A Finnish Meal on the Go: The Meat Rooster

Finnish baking

Written at the suggestion of an English bookseller in St. Petersburg, Harry De Windt’s 1901 travel guide Finland as It Is relates tales of adventure and peril in the titular country’s vast, wild expanses. Tired of shopworn travel guides, the St. Petersburg bookseller asked De Windt to write something that would do justice to the mystique of the land of a thousand lakes. “During the summer season,” the bookseller lamented, “I am pestered every day for books upon Finland. But what am I to do? There are none in the market…. Why don’t you write your experiences? Tell people in England and America how to get to Finland, and how to travel through it as pleasantly and as cheaply as possible, and I will answer for the sale of the book — at any rate in Petersburg.”

De Windt accepted the bookseller’s proposition and wrote an entertaining and unorthodox account of Finland for the enterprising traveler. The land is untamed and at times proves daunting for the uninitiated, he writes. But, he adds, a tour of Finland “can easily be accomplished by the most delicate invalid of either sex.” De Windt offers himself as the trusty guide for souls weak and strong. He lays out the train tables, details the best inns and dedicates an entire chapter to Finland’s dairy industry, which supplies Russia, England and Germany with butter.

Though De Windt spends little time discussing Finnish cuisine in detail, he does mention his more memorable meals and offers a few words of warning. He recounts enjoying a delightful repast of “freshly caught trout” and “wild strawberries and iced junket” at a Finnish dairy. He advises travelers to avoid some of the smaller villages, where the diet consists of “seal-meat, salt fish, bread and milk,” and especially warns against a special delicacy eaten with gusto in Southern Finland, an odoriferous mixture “composed of seal-oil and the entrails of sea birds.”

Finnish coast

De Windt details many a charming and unique Finnish repast, but nowhere does he mention the delightful Finnish meat rooster, an interesting bread packet of meat and vegetables left overnight to mellow (or “hatch,” as Finns say).

In her 1974 cookbook Natural Cooking the Finnish Way Ulla Kèakèonen presents recipes for meat, fish and turnip roosters, which are a speciality of the Middle Finland province of Savo. Roosters are “hearty food,” she writes, “an early form of canned food, and as that are very practical from an ecological point of view. The can — the thick rye crust — is eaten along with the filling.” These tasty containers of meat and fish “were often taken as provisions for long journeys, especially when one went to work in the woods or on faraway fields.” Today the rooster is eaten mainly for its robust and savory piquancy, but its durable and edible shell and nourishing contents make it the perfect meal for a camping or hiking trip.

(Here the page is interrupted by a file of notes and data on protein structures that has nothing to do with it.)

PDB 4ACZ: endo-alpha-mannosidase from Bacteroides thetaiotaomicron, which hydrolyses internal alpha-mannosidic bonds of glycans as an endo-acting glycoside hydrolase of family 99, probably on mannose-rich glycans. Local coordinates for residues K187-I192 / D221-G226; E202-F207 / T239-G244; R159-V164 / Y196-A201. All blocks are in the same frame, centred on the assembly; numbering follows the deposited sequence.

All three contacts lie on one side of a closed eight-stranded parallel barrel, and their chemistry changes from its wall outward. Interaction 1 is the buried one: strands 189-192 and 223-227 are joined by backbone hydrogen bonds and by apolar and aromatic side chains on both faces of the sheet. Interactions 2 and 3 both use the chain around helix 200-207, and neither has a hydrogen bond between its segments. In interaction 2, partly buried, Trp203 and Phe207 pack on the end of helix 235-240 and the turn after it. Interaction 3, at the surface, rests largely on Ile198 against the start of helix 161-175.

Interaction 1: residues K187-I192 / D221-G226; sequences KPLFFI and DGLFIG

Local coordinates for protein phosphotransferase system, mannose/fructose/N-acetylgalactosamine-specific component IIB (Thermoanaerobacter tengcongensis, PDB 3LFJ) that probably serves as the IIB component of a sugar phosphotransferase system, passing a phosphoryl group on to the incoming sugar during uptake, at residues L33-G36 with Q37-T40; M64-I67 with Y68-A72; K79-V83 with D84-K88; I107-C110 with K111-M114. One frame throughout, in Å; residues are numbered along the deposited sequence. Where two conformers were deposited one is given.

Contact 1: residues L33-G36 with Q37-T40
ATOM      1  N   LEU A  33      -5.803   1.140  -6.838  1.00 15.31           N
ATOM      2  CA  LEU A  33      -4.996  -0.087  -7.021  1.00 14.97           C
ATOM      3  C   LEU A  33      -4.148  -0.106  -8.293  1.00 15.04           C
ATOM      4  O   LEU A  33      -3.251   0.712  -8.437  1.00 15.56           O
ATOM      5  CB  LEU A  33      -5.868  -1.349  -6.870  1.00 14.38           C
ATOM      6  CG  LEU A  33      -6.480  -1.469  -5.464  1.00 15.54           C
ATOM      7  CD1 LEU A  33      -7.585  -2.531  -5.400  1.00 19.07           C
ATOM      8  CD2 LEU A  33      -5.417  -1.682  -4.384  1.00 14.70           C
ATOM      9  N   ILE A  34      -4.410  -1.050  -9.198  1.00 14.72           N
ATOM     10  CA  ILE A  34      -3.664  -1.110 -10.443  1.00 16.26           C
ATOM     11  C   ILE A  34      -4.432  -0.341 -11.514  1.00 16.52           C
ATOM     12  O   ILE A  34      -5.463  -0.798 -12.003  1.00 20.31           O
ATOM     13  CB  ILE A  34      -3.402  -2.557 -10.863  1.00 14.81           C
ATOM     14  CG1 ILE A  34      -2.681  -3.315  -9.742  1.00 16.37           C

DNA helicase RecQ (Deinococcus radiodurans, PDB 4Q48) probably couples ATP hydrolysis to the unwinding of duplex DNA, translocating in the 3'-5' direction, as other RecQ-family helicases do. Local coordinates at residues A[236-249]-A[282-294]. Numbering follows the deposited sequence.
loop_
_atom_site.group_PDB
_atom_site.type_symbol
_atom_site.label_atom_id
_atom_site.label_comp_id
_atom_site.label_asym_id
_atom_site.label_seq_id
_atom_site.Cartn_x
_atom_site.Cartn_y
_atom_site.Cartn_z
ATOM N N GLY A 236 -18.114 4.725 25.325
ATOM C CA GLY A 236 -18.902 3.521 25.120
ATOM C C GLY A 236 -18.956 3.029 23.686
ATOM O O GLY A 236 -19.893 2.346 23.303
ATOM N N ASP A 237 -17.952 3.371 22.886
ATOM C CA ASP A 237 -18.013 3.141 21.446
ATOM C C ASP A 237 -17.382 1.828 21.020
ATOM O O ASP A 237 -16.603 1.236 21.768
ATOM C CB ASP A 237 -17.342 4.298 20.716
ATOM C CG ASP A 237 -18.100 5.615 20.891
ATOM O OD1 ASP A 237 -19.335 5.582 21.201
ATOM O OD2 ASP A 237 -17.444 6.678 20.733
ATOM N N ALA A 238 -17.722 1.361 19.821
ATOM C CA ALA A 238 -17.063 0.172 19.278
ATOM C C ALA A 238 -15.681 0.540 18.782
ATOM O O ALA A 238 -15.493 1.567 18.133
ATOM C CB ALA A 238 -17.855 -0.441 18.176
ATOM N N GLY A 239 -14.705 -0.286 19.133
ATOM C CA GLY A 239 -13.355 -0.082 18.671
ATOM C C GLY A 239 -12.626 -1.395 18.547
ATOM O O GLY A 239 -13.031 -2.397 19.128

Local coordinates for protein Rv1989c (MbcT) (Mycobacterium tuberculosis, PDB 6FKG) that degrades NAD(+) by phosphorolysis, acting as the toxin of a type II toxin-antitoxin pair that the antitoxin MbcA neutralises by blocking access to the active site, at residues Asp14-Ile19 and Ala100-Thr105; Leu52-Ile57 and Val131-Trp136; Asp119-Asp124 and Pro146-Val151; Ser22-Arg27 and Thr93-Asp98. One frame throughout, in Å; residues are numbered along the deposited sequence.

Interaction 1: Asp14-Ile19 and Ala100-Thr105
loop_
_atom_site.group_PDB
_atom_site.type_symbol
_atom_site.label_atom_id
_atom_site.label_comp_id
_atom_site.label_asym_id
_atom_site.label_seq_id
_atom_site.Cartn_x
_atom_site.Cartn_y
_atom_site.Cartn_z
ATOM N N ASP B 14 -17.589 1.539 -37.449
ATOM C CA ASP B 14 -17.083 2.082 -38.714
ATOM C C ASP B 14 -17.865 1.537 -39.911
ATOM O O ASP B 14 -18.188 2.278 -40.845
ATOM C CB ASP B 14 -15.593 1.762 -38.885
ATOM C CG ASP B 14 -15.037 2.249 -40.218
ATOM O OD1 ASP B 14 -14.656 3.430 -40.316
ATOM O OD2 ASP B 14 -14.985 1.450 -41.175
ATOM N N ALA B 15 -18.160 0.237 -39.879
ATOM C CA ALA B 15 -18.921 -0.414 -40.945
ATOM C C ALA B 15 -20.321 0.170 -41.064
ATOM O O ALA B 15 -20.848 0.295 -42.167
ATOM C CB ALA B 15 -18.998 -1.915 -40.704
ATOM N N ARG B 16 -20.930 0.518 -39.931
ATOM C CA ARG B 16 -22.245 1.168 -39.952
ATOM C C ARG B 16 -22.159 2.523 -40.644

Finnish Meat Rooster

1 tablespoon active dry yeast
2 cups warm water
4 1/2-5 cups rye flour
1 1/2 teaspoons sea salt

1 lb beef, sliced (meat used for stews is fine)
1/2-3/4 lb pork, sliced
1 teaspoon sea salt, or to taste
1/4 teaspoon white pepper

Dissolve the yeast in warm water. Add 2 cups rye flour, beat well. Cover, and put the bowl in a warm place; let stand overnight to ferment.

Next day, add the salt and the rest of the rye flour, to make a firm but pliable dough. Knead on a floured board. With wet hands, form a ball, and flatten it out to an oval that’s about 1 inch thick. Sprinkle the center with some rye flour, leaving about 6 inches empty at the sides.

In the middle, arrange a layer of beef, sprinkle with salt and pepper, top with pork, sprinkle with salt and pepper, and repeat. Preheat the oven to 450 degrees F.

Fold the edges over the filling, to make an oval, football-shaped pie. Seal the seams well with water, so that the juices cannot escape. Brush with a mixture of butter and water. (If the edges aren’t sealed properly and the juices do escape, the rooster is said “to sing.”) Put the rooster on a greased baking pan, and bake 1 1/2 hours.

Lower the heat to 300 degrees F. Wrap the rooster in foil, and bake 1 1/2 more hours. Turn the oven off. Wrap the foil package in a thick layer of newspapers, and put back in the oven. Let hatch several hours, preferably overnight. This hatching will soften the crust.

If served for dinner, the rooster is placed on a plate. A lid is cut off. Scoop the insides onto your plate, and cut a wedge of the crust to be eaten as bread. As a snack, or if you want to save part of the rooster, cut into slices like bread. This is a robust meal; accompany it with a cucumber salad, nothing more.

Servings: 6 to 8 as a main course.


Baumgarthuber, Christine. Fermented Foods: The History and Science of a Microbiological Wonder. Reaktion Books, 2021.

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